Thursday, November 29, 2007

Sulley Muntari for Portsmouth (v Birmingham City), 24 November 2007

The story goes that Harry Redknapp arrived at Heathrow on Tuesday night after watching the Rangers game in Stuttgart. He was told "you're wanted!" and apparently said "What, by England?" Er, no, Harry...

Aston Villa 1-1 Arsenal
Blackburn 2-1 Newcastle
Chelsea 2-0 West Ham
Portsmouth 1-1 Everton
Reading 1-0 Middlesbrough
Sunderland 2-0 Derby
Wigan 1-0 Man City
Liverpool 2-0 Bolton
Tottenham 3-0 Birmingham
Man United 2-0 Fulham

and why not some wildcards from the FA Cup?

Notts County 2-0 Havant and Waterlooville
Torquay 1-2 Brighton
Mansfield Town 2-0 Harrogate Railway

Tuesday, November 27, 2007

Lee Bowyer for West Ham (v Derby County), 10 November 2007

"If Derby County hadn't been promoted via the play-offs last season, Billy Davies would still be manager."


Friday, November 23, 2007

Frank Lampard for England (vs Croatia), 21 November 2007

The Premier League? Best league in the world mate.

Arsenal 2-0 Wigan
Birmingham 0-1 Portsmouth
Bolton 0-2 Man Utd
Derby 0-2 Chelsea
Everton 2-1 Sunderland
Man City 2-1 Reading
Middlesbrough 0-0 Aston Villa
Newcastle 1-1 Liverpool
Fulham 0-1 Blackburn
West Ham 2-2 Tottenham


Celtic 3-1 Aberdeen
Weymouth 1-1 York
West Brom 2-1 Wolverhampton
I'm not sure my heart's in this.

Wednesday, November 21, 2007

Ivica Olic for Croatia (v England), 21 November 2007

You will note that my predictions for the qualifiers for Euro 2008 were ultimately all correct barring one glaring mistake.

If this is the best league in the world, the "golden generation" with a raft of players considered the world's finest, defeats to Croatia and Russia and draws against Israel and Macedonia are simply not good enough.

Too many foreign players, injuries and suspensions - the whole gamut of excuses will be rolled out. These are all red herrings. There are two reasons we haven't qualified. Firstly, the blame needs to squarely rest with the manager whose climbdowns, tactical misadventure and inconsistency have failed to get a decent set of players out of, let's face it, an easy group.

Secondly, some of the senior players need to look at themselves in the mirror and wonder if they really performed to anywhere near their talent throughout any of this campaign. Gerrard, Lampard, Robinson, Bridge, Beckham, Joe Cole have all been way under par in an England shirt over the last eighteen months. As Simon Aldred from Cherry Ghost succinctly put it (an evening better spent, I reckon) - "...there is no better sport than watching eleven dejected millionaires get rained on...."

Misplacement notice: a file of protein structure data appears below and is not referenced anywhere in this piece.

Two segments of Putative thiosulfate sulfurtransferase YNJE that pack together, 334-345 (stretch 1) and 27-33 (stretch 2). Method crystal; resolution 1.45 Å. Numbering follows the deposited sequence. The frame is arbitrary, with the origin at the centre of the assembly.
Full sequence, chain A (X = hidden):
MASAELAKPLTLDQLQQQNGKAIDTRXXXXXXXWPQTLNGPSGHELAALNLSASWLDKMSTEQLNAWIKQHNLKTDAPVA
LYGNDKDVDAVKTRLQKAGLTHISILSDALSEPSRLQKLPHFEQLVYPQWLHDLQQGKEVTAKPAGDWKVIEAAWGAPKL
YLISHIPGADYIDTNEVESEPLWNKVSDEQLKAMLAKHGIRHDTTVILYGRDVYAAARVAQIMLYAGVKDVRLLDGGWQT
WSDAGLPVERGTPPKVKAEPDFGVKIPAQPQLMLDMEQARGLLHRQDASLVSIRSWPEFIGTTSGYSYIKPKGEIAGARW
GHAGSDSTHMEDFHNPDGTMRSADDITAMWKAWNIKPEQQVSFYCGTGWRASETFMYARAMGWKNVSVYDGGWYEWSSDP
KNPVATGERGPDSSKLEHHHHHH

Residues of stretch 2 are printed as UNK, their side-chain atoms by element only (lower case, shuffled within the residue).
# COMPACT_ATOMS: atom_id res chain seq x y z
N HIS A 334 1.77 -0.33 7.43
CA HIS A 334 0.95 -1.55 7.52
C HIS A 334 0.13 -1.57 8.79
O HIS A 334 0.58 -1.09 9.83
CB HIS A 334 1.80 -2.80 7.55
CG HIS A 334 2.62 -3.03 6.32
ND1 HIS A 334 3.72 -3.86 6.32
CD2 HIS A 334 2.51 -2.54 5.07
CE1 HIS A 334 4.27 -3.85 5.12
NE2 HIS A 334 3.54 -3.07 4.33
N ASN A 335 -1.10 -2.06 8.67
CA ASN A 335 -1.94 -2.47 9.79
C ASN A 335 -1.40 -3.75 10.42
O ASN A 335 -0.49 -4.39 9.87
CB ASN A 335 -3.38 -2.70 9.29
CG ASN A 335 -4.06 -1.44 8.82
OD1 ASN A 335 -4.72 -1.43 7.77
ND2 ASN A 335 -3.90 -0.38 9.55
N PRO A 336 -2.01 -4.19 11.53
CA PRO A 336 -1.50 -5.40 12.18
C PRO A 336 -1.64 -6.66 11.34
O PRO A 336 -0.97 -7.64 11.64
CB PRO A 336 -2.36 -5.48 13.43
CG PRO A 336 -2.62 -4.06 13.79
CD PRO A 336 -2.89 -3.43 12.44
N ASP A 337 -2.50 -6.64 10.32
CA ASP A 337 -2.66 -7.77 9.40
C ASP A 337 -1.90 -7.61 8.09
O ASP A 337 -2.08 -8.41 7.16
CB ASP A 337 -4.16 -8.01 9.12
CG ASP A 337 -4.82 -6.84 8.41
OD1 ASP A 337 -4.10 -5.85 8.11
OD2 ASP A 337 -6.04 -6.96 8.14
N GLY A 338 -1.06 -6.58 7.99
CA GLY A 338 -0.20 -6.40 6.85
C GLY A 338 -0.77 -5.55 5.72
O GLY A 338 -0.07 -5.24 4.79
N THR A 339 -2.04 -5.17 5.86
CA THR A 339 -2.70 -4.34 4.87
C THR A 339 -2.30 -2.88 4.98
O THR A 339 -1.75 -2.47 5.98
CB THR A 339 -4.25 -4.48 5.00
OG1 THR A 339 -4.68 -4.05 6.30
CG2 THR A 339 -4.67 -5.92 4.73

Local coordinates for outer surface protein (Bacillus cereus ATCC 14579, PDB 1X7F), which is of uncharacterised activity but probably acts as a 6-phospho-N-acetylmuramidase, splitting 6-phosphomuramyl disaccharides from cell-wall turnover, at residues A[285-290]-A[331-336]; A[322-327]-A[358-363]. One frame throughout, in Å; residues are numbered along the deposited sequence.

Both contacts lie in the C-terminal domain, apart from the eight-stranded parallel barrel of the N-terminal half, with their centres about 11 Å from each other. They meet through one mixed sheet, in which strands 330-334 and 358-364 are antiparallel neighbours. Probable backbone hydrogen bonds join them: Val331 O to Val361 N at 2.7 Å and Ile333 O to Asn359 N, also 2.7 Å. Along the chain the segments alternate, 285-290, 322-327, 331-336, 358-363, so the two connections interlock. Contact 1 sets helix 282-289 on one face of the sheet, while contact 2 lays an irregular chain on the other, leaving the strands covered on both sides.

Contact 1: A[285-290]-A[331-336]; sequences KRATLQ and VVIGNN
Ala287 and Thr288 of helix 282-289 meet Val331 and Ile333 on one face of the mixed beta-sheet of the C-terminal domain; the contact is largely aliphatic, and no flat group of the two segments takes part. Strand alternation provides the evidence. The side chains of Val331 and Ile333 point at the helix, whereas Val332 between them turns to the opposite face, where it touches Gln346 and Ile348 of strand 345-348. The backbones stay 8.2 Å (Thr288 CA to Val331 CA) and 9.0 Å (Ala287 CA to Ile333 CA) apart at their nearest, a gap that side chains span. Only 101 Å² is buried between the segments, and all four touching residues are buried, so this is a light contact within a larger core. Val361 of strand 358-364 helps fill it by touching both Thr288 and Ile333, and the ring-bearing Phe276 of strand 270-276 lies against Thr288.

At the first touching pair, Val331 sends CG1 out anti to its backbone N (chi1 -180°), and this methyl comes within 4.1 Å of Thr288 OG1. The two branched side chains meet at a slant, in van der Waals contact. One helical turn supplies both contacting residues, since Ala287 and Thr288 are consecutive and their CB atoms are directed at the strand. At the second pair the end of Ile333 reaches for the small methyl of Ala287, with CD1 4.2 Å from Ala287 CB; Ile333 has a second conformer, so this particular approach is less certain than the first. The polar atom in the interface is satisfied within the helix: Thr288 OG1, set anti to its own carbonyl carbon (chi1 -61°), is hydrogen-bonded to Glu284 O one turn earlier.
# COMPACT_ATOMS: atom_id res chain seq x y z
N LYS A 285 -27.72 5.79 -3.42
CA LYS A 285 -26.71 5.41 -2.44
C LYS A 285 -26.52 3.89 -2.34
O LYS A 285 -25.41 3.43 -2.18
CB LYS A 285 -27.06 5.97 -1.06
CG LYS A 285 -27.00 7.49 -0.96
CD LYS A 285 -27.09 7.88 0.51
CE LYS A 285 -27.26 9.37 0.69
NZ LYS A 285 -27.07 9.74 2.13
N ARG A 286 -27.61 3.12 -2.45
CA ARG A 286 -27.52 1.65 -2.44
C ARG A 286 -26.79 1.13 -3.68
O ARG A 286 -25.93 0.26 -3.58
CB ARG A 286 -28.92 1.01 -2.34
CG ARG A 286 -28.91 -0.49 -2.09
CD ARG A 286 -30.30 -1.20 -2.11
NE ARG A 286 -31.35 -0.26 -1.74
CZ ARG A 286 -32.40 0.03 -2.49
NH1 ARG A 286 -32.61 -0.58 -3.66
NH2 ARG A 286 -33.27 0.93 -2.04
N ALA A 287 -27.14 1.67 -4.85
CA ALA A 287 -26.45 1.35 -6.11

All this hubris about the quality of the Premier League and it's English stars needs to end now. On the basis that Greece, Poland, Croatia and Romania have qualified - hell, even Finland came nearer to qualification than England - it's time for the manager to go and for someone with a half decent knowledge of international football to take over. And it might help for a dose of reality to be administered to everyone within the English game. We are (and have been for eighteen months) sh*t. I just wish we knew we were.

Monday, November 19, 2007

Omer Golan for Israel (v Russia), 17 November 2007

So, the width of a post rescued England's chances of qualification for Euro 2008, and a dodgy free-kick decision did for Scotland's. Looking at the rest of the qualifying groups, though, it's a case if the usual suspects on the plane to Austria and Switzerland next summer.

Poland - consistent in qualifying but invariably disappointing in tournaments - sealed their place in Euro 2008 with a win over Belgium. They will be joined from Group A by Portugal as long as they don't lose to Finland on Wednesday night. There is a complicated situation where Serbia could still go through, but bank on the Portuguese to be there in the summer.

Italy's last gasp win at Hampden mean the World Champions qualify along with the French.

Thanks to a change in the rules, reigning champions Greece had to qualify this time around and, somewhat appropriately, I think, they will get the opportunity to retain their title having won Group C. Norway were all set to join them, but a 2-1 home defeat to Turkey on Saturday puts the Turks in pole position and they will go through if they beat Bosnia in Istanbul on Wednesday.